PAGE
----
|Peggy Guggenheim, the consummate collector|
To the art world the name Peggy Guggenheim resonates as a colorful character who was ahead of her time and became a central figure in the modern art movement. As she meandered through the cultural upheaval of the twentieth century she collected not only art, but launched the careers of artists, many of whom become her lovers. Sharply put together with interviews of celebrated artists, cultural personalities, curators, and gallery owners, the firm is a riveting documentary and consistently entertaining.
Peggy's colorful personal history included romantic liaisons with such figures as Samuel Beckett, Max Ernst, Jackson Pollack, Alexander Calder, Marc Duchamp, as well as countless others. this film is rich with the lives of of the most important artists of the time, and Peggy is in the center of the action.
|Peggy Guggenheim and Calder Mobile|
While battling personal tragedy, her father dying on the titanic, the loss of her beloved daughter, she not only championed the work of many seminal artists, but also built one of the most important collections of modern art, now enshrined in her Venetian palazzo.
From Polly's Blog notes: womendeterminedtosucceed.
I first saw Peggy's extraordinary art collection at the Palazzo Venier dei Leoni on the Grand Canal in Venice when I took twenty college students from the Fashion Institute of Technology on a whirlwind fashion tour several years ago. In an attempt to include some cultural venues on the fashion expedition I took the students to Venice to view Peggy's magnificent collection of modern art.
The students were in awe of the art works as well as the garden sculptures, but more than that your presence, though absent, was felt deeply and inspired visitors alike. Your name is synonymous with the Guggenheim Museum yet you carved out a life determined to succeed as an independent art collector who bought art, not as an investment, but primarily because you loved the works, sometimes even picked up works of art even if they didn't sell, but now are coveted masterpieces.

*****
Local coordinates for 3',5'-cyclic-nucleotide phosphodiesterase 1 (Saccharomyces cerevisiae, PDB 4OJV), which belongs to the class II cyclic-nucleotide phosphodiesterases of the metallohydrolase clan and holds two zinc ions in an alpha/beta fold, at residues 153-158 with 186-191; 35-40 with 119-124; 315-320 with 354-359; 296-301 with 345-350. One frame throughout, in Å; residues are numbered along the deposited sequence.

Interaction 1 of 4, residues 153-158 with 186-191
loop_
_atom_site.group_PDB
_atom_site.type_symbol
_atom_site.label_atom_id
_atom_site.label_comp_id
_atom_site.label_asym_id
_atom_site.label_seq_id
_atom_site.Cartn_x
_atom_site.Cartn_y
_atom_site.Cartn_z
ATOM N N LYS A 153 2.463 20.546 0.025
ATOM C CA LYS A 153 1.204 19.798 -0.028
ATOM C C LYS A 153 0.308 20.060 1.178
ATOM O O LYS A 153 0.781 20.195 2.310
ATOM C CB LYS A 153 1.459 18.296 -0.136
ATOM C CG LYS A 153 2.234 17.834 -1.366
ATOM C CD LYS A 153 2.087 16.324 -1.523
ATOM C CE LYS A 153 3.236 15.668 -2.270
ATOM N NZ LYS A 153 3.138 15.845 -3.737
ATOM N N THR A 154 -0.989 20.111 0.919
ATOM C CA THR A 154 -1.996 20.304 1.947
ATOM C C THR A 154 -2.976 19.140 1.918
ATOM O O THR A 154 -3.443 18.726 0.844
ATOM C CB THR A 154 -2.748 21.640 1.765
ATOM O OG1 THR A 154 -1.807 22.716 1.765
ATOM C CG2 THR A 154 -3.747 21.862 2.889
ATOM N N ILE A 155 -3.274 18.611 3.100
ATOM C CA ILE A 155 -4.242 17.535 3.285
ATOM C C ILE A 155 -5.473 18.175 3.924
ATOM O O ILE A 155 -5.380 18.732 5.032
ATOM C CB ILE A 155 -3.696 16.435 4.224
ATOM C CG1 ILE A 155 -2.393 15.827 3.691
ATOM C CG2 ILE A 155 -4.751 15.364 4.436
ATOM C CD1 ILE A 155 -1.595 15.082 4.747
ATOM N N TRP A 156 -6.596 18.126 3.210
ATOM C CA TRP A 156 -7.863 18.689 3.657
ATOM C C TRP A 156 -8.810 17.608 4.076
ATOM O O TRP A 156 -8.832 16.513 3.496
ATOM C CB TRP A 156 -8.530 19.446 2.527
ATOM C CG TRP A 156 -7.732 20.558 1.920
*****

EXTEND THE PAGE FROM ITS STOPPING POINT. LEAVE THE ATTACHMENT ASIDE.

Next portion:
THE HEIRESS AND ART
It certainly makes a big difference if you have enormous wealth to support purchasing art. Peggy was unique and became a true patron of the arts discovering among modern artists Jackson Pollock when he was working as a humble carpenter in the Solomon Guggenheim museum. Peggy was a unique woman, born in 1898 to a wealthy New York City family. Her lineage gave her certain advantages.
THE AVANT-GARDE CONNECTION
|Max Ernst and Peggy Guggenheim|
LOVE AFFAIRS AND FAMILY
Peggy coveted both art and lovers and became notorious for her overt love affairs, such was her free spirit. However, she did sandwich in several marriages. On one of her visits to New York when visiting a gallery owned by a cousin, Harold Loeb, she met Laurence Vail, a Dada sculptor and writer who was part of the avant-garde intelligentsia in Greenwich Village. They married two years later and had two children, Michael Sindbad and Pegeen Vail Guggenheim.
The marriage ended and in 1928 she met and formed a relationship with the English intellectual John Holms, never a success he was a man who suffered from writer’s block. They engaged in a tempestuous alliance that was riddled with drunken harangues and boisterous rows. Her second husband was Max Ernst, in 1941. Another liaison was with Kenneth McPherson with whom she felt comforted and safe, and they eventually became the best of friends. Throughout her days in Venice Peggy was always surrounded by her beloved Lhasa terriers and when she died she was interred in the sculpture garden of her home next to her beloved dogs inside the Peggy Guggenheim Museum, the Palazzo Venier dei Leoni.